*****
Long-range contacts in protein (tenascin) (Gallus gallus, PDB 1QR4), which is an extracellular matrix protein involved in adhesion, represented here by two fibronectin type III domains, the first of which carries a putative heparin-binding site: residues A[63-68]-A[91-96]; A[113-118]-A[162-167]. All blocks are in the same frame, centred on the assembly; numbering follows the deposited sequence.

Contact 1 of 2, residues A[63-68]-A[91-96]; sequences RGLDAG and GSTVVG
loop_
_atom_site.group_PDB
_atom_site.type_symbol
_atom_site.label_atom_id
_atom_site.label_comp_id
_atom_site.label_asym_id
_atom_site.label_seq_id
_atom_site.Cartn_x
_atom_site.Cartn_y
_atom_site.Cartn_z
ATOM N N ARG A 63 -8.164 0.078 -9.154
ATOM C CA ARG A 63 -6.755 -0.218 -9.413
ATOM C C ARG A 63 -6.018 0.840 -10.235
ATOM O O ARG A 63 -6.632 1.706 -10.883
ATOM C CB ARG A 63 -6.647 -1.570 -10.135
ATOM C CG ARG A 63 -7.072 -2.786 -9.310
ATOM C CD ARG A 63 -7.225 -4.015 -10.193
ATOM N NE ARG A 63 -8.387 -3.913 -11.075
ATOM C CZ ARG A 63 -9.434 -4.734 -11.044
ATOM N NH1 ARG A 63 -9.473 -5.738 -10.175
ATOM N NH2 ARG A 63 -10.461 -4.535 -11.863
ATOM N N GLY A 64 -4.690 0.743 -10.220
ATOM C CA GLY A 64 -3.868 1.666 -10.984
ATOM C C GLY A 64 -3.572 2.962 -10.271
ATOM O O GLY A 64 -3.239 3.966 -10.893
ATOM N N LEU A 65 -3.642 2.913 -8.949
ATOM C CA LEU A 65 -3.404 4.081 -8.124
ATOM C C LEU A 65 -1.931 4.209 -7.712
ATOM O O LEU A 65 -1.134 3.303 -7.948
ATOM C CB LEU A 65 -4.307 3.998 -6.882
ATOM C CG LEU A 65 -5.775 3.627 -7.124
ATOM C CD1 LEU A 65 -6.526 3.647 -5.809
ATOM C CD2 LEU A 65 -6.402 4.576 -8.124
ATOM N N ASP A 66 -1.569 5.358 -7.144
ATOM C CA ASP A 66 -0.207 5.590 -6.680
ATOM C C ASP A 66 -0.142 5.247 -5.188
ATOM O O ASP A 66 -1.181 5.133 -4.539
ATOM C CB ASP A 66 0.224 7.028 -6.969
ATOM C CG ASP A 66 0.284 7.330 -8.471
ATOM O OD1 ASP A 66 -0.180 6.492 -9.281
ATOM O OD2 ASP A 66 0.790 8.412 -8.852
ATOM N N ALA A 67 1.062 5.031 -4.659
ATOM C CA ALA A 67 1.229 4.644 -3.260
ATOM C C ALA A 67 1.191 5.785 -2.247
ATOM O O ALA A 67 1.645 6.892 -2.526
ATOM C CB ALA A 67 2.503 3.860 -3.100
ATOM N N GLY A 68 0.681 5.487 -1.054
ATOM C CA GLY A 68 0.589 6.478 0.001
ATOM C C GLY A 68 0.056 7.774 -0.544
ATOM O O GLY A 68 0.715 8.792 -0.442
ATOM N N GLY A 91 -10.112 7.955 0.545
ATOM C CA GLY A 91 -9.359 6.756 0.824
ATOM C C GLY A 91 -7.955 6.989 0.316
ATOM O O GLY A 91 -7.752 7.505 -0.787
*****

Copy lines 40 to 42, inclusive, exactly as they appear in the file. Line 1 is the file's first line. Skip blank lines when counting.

ATOM C CB ASP A 66 0.224 7.028 -6.969
ATOM C CG ASP A 66 0.284 7.330 -8.471
ATOM O OD1 ASP A 66 -0.180 6.492 -9.281